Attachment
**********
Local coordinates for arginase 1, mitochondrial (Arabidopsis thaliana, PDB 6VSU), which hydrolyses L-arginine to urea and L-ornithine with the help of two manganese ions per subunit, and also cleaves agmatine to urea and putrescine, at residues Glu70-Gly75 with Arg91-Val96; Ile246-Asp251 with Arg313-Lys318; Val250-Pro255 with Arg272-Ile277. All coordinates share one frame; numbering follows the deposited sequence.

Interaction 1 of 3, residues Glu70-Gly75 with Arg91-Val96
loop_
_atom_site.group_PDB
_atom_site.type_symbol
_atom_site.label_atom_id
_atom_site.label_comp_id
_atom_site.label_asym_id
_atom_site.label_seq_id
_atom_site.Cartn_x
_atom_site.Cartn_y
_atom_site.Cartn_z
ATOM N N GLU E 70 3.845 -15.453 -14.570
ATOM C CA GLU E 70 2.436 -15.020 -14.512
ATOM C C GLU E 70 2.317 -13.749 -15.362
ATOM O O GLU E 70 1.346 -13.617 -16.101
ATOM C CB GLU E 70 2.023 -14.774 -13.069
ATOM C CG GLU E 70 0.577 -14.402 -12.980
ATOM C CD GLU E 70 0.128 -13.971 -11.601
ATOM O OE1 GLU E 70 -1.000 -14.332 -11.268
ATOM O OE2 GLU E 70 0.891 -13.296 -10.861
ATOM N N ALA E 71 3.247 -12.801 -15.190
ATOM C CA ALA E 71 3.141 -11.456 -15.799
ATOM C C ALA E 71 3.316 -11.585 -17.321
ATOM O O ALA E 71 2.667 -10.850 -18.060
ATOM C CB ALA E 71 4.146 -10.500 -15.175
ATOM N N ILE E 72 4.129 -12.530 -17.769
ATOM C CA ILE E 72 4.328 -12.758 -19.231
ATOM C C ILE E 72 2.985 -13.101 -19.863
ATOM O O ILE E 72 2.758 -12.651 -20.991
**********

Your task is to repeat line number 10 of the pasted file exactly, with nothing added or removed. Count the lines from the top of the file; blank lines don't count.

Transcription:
_atom_site.Cartn_x